"Honestly, I think that stuff means more to my teammates than it does to me," Davidson said. "They're constantly like, 'Hey, good job!' But it's a team thing for me. I'm glad that it means something to people around me."

Still, the honors and awards have piled up. The 530 points she scored as a junior are a single-season record at Navy. She's the only Navy player to score 30 points in back-to-back games. It's almost certain she'll be named first-team All-Patriot League for the third straight year.

In 2003, she was the league's choice for scholar-athlete of the year in women's basketball. She holds a 3.71 GPA, and was the 2003 Spring Semester Brigade Sergeant-Major, a tremendous honor at the academy.

Even now, she splits her days between Annapolis and College Park, where she's enrolled in a one-year graduate program at the University of Maryland, studying government and policy.

But for all her personal accolades, the 5-foot-10 guard has played on Navy teams that have fallen short. It would mean the world to her if she could carry the Mids to the NCAA tournament.

Navy (12-14) has had an up-and-down season, losing more often than it's won, but three near-perfect games in March at the Patriot League tournament could change all that.

There's one more thing, though. Mention it, and you need a yardstick to measure the grin on her face. Come graduation, Davidson is joining the Marines. She intends to fly AH-1 Cobra helicopters. When she told her family, they could hardly believe it. Was this the same little girl that was scared to ride the roller coaster at Hersheypark?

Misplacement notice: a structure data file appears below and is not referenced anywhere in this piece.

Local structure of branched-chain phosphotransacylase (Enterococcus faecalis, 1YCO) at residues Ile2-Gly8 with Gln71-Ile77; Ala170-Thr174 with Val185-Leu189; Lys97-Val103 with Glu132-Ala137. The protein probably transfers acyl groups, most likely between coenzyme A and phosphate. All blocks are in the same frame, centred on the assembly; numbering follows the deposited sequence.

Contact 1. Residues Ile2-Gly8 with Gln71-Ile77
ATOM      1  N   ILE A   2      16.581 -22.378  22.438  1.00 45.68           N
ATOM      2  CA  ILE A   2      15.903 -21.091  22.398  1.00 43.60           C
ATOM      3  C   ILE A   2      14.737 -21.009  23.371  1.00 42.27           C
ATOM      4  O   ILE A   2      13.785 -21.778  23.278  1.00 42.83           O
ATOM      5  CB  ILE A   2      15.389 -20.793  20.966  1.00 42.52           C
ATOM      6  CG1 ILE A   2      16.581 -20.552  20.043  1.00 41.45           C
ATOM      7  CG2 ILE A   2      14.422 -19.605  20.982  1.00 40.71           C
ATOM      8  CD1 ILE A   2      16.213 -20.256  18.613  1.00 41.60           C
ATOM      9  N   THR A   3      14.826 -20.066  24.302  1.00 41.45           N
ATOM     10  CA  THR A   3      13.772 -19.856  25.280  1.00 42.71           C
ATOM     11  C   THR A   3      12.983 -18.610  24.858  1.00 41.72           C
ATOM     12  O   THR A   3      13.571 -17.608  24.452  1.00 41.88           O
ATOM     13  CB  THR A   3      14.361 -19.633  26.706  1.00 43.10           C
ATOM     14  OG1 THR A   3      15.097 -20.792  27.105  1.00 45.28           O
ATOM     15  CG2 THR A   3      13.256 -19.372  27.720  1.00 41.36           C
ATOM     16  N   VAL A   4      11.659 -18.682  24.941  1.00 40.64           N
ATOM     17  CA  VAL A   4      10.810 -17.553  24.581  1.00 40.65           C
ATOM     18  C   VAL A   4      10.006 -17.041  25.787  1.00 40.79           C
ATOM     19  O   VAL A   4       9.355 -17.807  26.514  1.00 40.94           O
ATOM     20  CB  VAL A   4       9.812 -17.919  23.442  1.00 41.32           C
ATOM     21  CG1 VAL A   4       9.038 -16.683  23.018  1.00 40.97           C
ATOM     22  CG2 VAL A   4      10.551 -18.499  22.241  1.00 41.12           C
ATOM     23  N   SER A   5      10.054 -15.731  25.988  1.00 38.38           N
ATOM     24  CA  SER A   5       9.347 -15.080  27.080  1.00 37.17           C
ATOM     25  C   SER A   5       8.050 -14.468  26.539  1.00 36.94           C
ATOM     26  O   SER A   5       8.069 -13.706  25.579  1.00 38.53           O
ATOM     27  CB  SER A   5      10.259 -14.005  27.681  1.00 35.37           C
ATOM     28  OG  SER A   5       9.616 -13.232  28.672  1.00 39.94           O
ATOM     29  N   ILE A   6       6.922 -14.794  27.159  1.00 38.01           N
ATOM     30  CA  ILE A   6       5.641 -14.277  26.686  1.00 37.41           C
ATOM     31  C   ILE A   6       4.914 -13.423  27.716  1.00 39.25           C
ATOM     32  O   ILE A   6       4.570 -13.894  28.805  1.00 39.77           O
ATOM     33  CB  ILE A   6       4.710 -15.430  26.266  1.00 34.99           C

Well, yes and no. But one thing is certain: It was the one job the scholar, the soldier, the daredevil and the dreamer can agree on.

"I think once I start flying, I'm going to want to do that for a while," Davidson says. "I want to become the best pilot I can. I'll get to see the world. ...

"I don't want to go too fast. I don't want to fly jets or anything. But as a woman, if you're an attack pilot, that's probably the closest you can get to combat. I've always wanted to be in the middle of everything. It's like at the end of a game, I want to be the one shooting free throws. I like everything to be on my shoulders. I like knowing I've got the job and I'm going to get it done."

Climbing the charts

Navy senior guard Courtney Davidson is closing in on the Midshipmen's career scoring record. Where she ranks all time at the academy:

Points: 1,800 (2nd)

Three-pointers: 237 (1st)

Three-point percentage: .393 (2nd)

Free throws made: 409 (4th)

Free throw percentage: .835 (1st)

Assists: 185 (15th)

Steals: 157 (6th)

Games: 109 (4th)

Starts: 103 (tied-2nd)

20-point games: 43 (1st)